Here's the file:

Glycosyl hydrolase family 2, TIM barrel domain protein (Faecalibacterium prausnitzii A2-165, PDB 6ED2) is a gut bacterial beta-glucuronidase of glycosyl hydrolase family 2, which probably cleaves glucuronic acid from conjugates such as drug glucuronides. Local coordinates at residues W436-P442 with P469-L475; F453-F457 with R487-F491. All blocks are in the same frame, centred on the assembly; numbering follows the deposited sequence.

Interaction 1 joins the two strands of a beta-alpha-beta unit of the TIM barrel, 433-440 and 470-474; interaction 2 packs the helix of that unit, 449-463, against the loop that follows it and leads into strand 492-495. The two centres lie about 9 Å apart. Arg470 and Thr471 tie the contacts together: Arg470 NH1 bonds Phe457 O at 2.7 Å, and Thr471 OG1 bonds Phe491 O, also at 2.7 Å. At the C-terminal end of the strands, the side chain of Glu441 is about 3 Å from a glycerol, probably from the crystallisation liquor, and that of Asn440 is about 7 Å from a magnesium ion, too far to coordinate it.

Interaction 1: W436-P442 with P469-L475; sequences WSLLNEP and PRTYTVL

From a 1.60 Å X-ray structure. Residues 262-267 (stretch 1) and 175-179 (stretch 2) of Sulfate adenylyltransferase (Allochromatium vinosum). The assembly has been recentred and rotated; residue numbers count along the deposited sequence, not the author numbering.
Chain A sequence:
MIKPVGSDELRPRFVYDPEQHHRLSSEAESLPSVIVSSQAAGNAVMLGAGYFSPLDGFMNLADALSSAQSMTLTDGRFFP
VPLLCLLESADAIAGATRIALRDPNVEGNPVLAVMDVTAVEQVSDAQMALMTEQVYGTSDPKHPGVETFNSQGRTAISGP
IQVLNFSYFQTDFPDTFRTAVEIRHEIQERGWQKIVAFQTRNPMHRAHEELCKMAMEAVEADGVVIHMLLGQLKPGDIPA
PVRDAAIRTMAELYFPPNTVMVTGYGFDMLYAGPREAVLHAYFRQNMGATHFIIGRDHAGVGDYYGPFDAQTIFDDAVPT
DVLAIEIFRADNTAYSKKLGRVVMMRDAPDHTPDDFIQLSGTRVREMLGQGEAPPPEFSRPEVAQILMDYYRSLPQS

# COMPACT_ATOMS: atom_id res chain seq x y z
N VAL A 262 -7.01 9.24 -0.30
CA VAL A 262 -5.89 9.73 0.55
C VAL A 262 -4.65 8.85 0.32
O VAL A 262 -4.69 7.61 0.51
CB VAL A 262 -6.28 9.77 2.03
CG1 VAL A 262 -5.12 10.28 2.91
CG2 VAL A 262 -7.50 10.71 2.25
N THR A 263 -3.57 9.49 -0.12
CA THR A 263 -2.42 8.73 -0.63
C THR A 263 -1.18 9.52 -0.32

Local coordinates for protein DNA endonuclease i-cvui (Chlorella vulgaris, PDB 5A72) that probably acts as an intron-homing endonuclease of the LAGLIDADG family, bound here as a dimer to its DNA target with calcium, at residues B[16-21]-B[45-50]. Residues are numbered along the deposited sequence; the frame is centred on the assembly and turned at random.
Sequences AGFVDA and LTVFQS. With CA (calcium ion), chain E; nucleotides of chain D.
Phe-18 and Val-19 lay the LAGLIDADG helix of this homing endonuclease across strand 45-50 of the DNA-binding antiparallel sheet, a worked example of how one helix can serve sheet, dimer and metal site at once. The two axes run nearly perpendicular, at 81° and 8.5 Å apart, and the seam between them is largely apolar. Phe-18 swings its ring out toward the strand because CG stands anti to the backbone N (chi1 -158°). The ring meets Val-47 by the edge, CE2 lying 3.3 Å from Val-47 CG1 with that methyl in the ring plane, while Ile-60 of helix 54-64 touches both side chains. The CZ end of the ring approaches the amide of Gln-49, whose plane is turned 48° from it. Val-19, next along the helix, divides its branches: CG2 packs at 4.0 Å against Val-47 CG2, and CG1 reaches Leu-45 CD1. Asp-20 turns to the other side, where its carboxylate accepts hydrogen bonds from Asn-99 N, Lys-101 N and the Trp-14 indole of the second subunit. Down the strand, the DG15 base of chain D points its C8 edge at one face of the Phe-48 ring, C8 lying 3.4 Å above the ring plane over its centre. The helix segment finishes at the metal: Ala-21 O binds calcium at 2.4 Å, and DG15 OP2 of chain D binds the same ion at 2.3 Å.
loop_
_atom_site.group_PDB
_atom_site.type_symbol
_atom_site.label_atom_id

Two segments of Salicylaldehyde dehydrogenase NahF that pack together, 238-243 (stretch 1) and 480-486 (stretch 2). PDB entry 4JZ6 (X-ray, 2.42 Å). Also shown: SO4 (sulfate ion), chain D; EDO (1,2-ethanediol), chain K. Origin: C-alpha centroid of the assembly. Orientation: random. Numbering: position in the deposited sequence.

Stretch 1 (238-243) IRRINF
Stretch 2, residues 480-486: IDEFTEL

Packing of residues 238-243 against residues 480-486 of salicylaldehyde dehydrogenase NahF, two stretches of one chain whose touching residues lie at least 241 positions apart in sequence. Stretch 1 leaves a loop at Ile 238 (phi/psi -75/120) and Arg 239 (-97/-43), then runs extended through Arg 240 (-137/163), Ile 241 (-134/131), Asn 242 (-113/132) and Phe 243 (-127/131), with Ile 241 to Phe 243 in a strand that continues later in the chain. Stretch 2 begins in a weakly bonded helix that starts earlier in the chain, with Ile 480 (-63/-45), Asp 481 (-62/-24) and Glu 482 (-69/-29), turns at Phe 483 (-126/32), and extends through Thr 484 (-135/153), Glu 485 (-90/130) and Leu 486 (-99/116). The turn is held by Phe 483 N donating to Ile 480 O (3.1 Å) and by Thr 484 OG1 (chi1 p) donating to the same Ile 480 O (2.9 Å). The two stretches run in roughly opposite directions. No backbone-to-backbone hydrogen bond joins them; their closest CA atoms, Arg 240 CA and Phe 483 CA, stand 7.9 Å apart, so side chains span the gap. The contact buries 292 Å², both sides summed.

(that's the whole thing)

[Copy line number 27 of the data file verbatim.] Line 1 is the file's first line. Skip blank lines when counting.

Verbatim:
_atom_site.type_symbol